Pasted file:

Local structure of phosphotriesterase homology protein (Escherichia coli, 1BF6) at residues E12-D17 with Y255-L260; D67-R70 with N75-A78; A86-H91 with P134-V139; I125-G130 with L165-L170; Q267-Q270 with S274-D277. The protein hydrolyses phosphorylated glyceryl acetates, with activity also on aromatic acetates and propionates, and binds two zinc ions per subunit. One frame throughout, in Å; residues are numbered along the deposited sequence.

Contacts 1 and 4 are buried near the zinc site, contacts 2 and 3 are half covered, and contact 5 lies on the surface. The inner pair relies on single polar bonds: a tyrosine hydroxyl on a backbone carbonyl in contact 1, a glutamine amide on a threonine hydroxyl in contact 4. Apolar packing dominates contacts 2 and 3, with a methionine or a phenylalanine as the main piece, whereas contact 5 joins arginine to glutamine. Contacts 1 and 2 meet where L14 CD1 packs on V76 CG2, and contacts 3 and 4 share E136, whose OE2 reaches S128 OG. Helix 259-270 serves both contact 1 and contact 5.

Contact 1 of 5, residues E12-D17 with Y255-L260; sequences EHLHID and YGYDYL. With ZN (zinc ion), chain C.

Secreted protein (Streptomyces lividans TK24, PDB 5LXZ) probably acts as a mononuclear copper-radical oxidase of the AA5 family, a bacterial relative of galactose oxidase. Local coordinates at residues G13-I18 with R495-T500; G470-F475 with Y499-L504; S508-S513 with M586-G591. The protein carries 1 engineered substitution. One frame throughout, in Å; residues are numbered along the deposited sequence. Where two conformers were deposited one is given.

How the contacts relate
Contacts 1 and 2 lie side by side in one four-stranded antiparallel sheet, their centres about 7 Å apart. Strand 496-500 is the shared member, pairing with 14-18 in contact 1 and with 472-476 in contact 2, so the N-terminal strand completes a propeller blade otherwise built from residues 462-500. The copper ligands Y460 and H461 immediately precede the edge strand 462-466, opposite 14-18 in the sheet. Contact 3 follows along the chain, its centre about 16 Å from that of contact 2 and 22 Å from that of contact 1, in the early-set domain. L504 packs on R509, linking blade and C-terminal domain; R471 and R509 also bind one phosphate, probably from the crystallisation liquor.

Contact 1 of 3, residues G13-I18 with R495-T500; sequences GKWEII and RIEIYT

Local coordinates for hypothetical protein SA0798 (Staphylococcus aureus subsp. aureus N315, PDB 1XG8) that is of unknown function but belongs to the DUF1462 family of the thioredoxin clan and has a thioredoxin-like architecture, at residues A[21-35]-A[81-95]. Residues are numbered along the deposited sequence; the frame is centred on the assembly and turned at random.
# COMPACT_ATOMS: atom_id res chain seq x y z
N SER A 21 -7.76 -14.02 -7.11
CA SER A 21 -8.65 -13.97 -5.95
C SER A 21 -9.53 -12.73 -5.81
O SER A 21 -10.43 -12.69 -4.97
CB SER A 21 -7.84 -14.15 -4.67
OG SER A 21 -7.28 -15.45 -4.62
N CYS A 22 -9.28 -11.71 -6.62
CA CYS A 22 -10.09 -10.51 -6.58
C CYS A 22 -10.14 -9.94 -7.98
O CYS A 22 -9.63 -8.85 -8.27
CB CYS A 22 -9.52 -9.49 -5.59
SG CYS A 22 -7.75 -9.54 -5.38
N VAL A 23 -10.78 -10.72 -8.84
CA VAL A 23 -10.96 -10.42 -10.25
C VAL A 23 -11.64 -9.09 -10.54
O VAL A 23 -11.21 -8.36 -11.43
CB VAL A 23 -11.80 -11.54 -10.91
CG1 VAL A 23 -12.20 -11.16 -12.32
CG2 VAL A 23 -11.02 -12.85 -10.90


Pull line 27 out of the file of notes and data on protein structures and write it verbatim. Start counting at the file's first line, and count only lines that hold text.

CG1 VAL A 23 -12.20 -11.16 -12.32